Monday, May 21, 2007

Spring Training - It's Not Just For Baseball

At the Relief Journal website, there has been an amazing forum created for writers. There are critique groups, blogging abilities, chat's just getting started, but it already has a good dynamic. The forum runners are sponsoring a spring training for the Nanowrimo project, which takes place in November and challenges those participating to write 50, 000 words in one month. I've never participated in Nanowrimo, but I'm thinking that I'll be all done with the current wip and awaiting replies from agents by November, so a jump start on something new will be good. Anyway, the challenge over at Relief is to write 10, 000 words in seven days (the week of June 3rd). I'm going to participate because I feel like my wip will be done by that date and I'll need some major separation from it before going back to make it into a second (ie, better) draft. Plus, it'll be a fun goal to push towards - and knowing that there are others doing the same thing is good motivation. Writers don't often get to feel like they're a part of a team sport, and this gives a bit of that feeling.
For the first stage of this process, we were encouraged to get our writing gear together - our computer of choice, needed notebooks, pens, etc. I'm sharing here the list I put together...(it was a fun list to make, by the way. I definitely encourage all writers to examine their own routines every now and then just so they'll know what they need and have it handy. But, as so many of the great ones have said, don't use an obstructed routine as an excuse to not write. Even if it's with a napkin and a crayon at Ruby Tuesday's, sometimes you just have to do it. Just write. The list is just my own ideal conditions.)

Digital Capture -
I type all of my drafts on my trusty laptop, which has been with me for many moons. It's like a favorite pair of jeans - once you get it broken in, you hope that it lasts forever. I am, however, in the process of convincing my husband that I need one of those sweet Alphasmart devices for the ability to write anywhere and everywhere on a couple of AA batteries (it seems only fair, since he just bought a Playstation 3 :) ).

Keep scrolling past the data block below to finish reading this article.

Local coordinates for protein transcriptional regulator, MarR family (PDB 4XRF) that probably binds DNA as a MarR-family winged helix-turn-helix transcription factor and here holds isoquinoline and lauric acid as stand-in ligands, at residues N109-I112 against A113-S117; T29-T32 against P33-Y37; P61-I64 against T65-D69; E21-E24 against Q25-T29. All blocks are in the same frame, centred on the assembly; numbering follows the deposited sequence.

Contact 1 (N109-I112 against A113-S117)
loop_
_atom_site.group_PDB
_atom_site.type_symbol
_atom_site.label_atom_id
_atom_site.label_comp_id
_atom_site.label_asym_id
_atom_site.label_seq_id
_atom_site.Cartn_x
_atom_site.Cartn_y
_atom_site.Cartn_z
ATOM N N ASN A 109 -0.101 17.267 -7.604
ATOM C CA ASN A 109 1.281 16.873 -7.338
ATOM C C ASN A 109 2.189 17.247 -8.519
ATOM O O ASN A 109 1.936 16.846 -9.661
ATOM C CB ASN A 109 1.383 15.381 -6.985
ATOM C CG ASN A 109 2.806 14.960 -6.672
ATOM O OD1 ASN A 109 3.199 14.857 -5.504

Software -
Word. Again, I like it because it's familiar. I do back things up with Google docs - even though those files can only hold so much text and I have to split larger projects, it feels safe to have an extra copy online. No matter what happens to the laptop, Google will still stand (I, um, hope.)

Analog capture -
Cheap notebooks with fun covers. I've never been able to freely write in expensive and elegant journals - I can't stop feeling that the better the covers, the more perfect (i.e., inhibited) my writing must be. I also go through a lot of notebooks, because all of my initial drafts are hand-written for the most part - I do my best rewriting as I type. Plus, it can be dangerous to tote a laptop around when there are toddlers catapulting through the air. I also have bound index cards, for random thoughts and scene ideas.

Magic Pen -
This depends on the project. I go through moods. I inserted all of my new scenes for the novel in fine-point magic marker. It just felt like it should be green. For the training session, I picked up a couple of simple ball point pens. Okay to lose, good ink flow if I manage to keep track of them. For the notebook and pens, I have a snazzy white leather purse. It's big enough for the notebook to perfectly fit into it and small enough to throw over my shoulder when I'm leaving the house.

Other things I need to gear up for a good writing session :
At some point in the process, coffee is always a good bet. I think it's more about the routine than the actual coffee itself...there's something comforting about that hot mug in my hands while I'm staring at the screen. It says to my brain - 'Start.'

When my brain slows down and I need some inspiration, I turn to the shelf I've designated for my favorite books, both novels and writing guides. I've found that reading even one chapter of a fabulous novel or a book on craft will get the flame rekindled. (I adore Natalie Goldberg's books on writing for this purpose - even though I don't agree with all of her theology, she puts a fresh spin on aspects of the craft and does it in short chapters. Some of these actually have suggested exercises at the end, which can whip writer's block out of the way.)

And, of course, there's the handy-dandy iPod. I like to use this when my kids are watching a DVD, having one of those contests where they attempt to out scream one another, or Neil is playing aforementioned Playstation 3 at top volume. I generally prefer silence, but to combat noise pollution I have playlists waiting for action.

If you feel like making a list of your own and are willing to share (I like peeking into the writing routines of others - fresh ideas can always, always improve my own process!), let me know - I'll be more than glad to provide a link from here to there.

Happy Monday!

1 comment:

Luisa Perkins said...

Ooooh, Christie, I'm so into this! I'll get right on it. Cool!